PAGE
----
From some distant corner of the shop, a sudden crash was heard, followed by a muffled “Oh shit…”
Glenlivet didn’t move an inch, his expression impassive. “I’ll take that a yes.”
After a moment, a mare appeared from one of the aisles. “H- hey, Glen. What’s up, boss?” Her teal coat clashed horribly with her golden mane, which nearly reached down to her hooves in an untidy mess. It was maybe hypocritical coming from Applejack, but had no one in this world heard of a hairbrush? Resting on the pony’s nose was a pair of crooked glasses, which she was trying to straighten as she stumbled over to the pair, her somewhat lanky legs making a complete mess of things. Her cutie mark consisted of a wrench somewhat awkwardly jutting out the top of a radio, as if somepony had forced it in there. “Uh, that was… you- you don’t have to worry about that sound, kay?”
“This is Tera Hertz, our communications expert.” Glenlivet ignored her. “She also deals with the base’s cover, Whisky and Radios.”
“Oh, sup.” Tera pretended to notice Applejack for the first time. Her voice was so relaxed.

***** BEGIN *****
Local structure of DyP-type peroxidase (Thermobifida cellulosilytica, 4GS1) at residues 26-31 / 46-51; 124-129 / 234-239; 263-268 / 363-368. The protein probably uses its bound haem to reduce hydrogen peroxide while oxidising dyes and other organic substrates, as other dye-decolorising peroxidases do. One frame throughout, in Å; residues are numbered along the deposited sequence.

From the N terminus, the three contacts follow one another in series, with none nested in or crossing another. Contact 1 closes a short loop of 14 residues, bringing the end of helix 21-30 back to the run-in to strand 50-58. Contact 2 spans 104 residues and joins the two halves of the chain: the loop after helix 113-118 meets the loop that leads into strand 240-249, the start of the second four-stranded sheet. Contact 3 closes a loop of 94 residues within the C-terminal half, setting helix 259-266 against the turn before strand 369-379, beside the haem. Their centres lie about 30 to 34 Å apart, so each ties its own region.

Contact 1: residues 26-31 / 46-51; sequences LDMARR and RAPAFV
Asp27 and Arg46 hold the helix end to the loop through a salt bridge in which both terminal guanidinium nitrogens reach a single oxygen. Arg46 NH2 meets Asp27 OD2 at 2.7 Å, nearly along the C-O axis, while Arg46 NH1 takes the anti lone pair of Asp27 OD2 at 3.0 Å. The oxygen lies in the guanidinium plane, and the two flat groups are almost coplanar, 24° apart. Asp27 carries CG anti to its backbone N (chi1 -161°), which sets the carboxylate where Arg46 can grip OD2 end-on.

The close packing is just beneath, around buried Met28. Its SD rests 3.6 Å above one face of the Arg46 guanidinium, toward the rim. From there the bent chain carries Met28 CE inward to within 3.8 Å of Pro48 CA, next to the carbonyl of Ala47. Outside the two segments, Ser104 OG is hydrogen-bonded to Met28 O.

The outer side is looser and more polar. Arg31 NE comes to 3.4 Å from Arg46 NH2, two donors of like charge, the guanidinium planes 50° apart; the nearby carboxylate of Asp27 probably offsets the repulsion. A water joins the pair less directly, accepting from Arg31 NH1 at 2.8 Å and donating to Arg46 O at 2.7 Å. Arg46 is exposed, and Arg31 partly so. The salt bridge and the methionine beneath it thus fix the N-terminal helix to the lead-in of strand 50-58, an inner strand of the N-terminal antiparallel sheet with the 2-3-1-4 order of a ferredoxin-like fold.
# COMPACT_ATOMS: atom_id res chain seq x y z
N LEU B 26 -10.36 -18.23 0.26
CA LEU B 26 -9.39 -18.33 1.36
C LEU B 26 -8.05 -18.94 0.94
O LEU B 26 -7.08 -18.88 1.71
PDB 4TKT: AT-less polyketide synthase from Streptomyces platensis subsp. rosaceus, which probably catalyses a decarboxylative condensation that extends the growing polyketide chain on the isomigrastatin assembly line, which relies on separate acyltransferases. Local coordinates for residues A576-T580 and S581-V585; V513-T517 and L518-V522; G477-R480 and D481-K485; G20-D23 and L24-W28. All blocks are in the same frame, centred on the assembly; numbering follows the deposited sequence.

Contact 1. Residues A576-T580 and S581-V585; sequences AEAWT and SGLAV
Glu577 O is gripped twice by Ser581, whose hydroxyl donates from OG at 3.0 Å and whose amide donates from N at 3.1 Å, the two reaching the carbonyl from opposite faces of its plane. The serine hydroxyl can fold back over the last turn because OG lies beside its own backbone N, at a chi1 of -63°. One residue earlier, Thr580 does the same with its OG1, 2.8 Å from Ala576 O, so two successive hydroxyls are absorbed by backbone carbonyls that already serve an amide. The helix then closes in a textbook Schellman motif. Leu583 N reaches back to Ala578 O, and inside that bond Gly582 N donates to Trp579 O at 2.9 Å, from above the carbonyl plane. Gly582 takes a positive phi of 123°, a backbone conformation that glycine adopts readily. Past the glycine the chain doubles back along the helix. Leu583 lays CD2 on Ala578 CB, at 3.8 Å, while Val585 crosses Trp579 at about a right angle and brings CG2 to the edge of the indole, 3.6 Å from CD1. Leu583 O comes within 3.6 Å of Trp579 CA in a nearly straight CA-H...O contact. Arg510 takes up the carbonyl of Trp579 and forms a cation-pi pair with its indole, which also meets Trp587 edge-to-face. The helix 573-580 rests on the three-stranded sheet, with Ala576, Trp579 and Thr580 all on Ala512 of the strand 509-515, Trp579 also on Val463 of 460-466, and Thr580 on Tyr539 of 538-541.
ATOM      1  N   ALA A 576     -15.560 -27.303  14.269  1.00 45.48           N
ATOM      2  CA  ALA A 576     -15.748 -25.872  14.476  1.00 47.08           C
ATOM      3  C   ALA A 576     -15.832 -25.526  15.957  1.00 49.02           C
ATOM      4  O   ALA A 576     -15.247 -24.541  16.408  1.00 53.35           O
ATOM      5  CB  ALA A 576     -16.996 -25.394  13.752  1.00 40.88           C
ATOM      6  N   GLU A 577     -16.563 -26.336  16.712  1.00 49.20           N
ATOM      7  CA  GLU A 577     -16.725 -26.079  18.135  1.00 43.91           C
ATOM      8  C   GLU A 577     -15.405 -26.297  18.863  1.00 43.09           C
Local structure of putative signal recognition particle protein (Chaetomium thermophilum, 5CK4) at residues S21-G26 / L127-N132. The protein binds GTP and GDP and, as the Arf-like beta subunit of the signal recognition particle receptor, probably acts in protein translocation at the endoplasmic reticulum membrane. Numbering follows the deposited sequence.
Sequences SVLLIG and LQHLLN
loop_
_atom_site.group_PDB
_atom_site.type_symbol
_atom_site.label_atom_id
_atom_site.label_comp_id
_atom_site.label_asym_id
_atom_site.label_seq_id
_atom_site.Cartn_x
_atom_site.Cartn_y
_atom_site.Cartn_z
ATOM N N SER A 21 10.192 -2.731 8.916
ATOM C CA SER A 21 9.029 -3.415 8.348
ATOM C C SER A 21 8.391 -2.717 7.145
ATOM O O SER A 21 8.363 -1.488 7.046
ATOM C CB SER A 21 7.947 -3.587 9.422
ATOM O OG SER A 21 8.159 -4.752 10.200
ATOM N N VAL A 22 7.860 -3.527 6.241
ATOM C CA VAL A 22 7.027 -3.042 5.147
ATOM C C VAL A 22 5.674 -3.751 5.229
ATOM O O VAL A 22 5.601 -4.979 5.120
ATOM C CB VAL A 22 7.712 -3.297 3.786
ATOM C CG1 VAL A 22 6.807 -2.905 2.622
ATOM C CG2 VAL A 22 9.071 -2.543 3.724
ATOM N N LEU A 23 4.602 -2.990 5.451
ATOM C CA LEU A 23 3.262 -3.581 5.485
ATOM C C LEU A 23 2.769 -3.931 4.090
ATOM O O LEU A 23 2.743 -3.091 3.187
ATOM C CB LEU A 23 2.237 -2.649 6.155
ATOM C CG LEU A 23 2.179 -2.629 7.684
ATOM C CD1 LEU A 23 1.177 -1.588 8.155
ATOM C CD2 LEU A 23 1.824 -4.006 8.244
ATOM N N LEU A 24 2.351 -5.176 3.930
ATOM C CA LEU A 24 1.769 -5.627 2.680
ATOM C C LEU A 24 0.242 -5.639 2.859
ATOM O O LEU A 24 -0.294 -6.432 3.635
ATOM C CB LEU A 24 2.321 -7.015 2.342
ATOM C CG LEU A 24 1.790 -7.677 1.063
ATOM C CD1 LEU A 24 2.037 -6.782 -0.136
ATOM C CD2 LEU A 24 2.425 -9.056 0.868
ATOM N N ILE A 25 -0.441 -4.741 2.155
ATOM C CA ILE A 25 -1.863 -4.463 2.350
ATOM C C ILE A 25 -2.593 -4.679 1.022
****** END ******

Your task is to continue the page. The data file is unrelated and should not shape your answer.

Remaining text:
“Good t’meetcha.” Applejack cocked a foreleg slightly in greeting. “Name’s Applejack.”
“Cute accent.” Was that a compliment or sarcasm? “And yeah, this is Whisky and Radios. Bet you can’t guess what we sell.”
“Tera. Take care of closing the shop later. For now, I need you to take Applejack outside. She wants a walk. Keep an eye on her.” His gaze narrowed. “A close eye.”
“Oh snap. A real mission besides selling and fixing this crap? No problem!” Despite the inflection on the last few words, she still sounded like she was half asleep. “And, uh, if you see a smashed bottle around aisle one, that totally wasn’t me.”
Glenlivet rolled his eyes. “Get to it. Oh, and Applejack.” A flicker of concern entered his eyes. “Stay safe.”
“I’ll be back ‘fore you can say ‘apple’, Glenlivet.” She didn’t intend to stay out for long. Ten minutes should be enough to clear her head.
He nodded, eyes returning to normal. “Just Glen’s fine.” And with that, he returned to the back room.